Identity Lost and Found” Celebrates Mark-Making and Monikers


In June 2018, Ohio’s Massillon Museum hosted “Moniker: Id Missing & Identified,” an exhibition that includes a distinctly amazing documentation of mark-producing and monikers, a grassroots motion which started in rail yards in the late nineteenth century. An exhibition catalog posted at the time offered out practically right away. This month heralds the release of a next version in softcover format of Moniker: Id Dropped & Uncovered in conjunction and cooperation with the Black Butte Centre For Railroad Lifestyle and its latest show, Finish Of The Line.

Released by Burn Barrel Press, the just-launched Moniker: Id Dropped and Discovered functions 148 entire-coloration web pages of unusual archival files, images, and artwork, together with a glossary of relevant terms. A intriguing foray into a distinctly American subculture of ephemeral artworks, it also provides a glimpse into many of these artists’ minds in their possess voices. What follows is a sampling of pictures from the webpages of this considerable guide as it brilliantly introduces us to an art sort that is generally disregarded by so many, which include us graffiti and street art aficionados.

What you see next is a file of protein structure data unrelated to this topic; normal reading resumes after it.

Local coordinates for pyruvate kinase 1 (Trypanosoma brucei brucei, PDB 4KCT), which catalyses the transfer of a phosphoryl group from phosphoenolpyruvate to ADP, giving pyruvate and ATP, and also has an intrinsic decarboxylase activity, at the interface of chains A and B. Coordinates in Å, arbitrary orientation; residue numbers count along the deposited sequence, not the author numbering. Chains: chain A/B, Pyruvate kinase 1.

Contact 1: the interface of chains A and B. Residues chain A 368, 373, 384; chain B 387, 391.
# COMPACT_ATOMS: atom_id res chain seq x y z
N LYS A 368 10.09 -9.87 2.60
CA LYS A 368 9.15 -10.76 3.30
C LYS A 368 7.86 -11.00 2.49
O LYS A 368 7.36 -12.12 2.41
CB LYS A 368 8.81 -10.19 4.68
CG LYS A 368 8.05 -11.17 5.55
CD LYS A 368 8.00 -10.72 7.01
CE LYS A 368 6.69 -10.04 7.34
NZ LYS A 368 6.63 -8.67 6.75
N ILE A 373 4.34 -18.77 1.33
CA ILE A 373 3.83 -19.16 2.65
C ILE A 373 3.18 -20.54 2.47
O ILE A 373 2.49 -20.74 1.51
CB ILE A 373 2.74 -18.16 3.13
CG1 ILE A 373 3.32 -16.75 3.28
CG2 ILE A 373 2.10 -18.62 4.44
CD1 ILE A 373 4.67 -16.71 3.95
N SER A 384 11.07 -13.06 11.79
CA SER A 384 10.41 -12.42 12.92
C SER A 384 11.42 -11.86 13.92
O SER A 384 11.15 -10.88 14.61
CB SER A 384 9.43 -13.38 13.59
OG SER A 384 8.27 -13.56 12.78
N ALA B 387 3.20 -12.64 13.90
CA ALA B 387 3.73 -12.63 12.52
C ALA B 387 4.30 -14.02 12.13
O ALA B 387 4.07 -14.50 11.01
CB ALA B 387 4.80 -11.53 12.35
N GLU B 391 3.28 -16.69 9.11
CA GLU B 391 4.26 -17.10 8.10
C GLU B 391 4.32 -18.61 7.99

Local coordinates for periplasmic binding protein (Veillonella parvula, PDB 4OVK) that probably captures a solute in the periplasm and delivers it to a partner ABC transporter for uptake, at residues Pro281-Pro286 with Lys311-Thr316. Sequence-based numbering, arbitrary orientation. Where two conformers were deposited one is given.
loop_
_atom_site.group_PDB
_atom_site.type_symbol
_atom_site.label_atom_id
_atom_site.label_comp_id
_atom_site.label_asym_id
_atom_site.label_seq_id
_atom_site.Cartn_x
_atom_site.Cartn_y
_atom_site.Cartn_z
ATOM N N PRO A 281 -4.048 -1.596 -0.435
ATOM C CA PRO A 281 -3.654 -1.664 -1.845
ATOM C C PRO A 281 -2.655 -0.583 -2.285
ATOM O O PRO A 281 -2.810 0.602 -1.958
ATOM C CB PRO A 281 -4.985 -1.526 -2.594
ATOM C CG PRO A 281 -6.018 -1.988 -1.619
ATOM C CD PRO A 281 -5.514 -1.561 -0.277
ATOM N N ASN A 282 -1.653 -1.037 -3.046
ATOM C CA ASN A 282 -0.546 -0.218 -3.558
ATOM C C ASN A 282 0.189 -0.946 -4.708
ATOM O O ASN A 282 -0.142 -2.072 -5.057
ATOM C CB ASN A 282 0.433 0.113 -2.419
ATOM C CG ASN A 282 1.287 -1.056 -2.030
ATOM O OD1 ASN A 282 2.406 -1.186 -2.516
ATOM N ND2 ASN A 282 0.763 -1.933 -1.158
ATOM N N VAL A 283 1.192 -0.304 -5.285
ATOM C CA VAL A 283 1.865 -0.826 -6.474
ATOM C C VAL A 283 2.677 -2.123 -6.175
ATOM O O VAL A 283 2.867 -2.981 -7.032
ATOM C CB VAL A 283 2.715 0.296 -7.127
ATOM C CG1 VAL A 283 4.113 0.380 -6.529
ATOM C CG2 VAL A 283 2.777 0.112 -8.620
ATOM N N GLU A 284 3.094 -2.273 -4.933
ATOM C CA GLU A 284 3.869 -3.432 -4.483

Who is This J.B. King? – from The Saturday Night Post write-up by Jean Muir, Might 1945 — referencing the prodigious “writer”  J. B. King, who was determined by his loopy scrawl

20,000th mark, 2002,  From the assortment of  Smokin’ Joe

Writing implements, courtesy of Scot Phillips

Hoboe’s (sic) Directory, Nevada 1910 Unique Collections, University of Nevada, Reno Library, College Archives, (UNRS-P2017-07)

I Want to Be a Boss. Photograph by Sally and Jerry Romotsky, 1969. 35mm color transparency. Rail worker graffiti below the Fourth Street Bridge in Los Angeles. Courtesy Sally and Jerry Romotsky

Matokie Slaughter – Image by Kurt Tors

You can buy the paperback version of  the vastly instructive and entertaining Moniker: Identity Missing & Discovered below.


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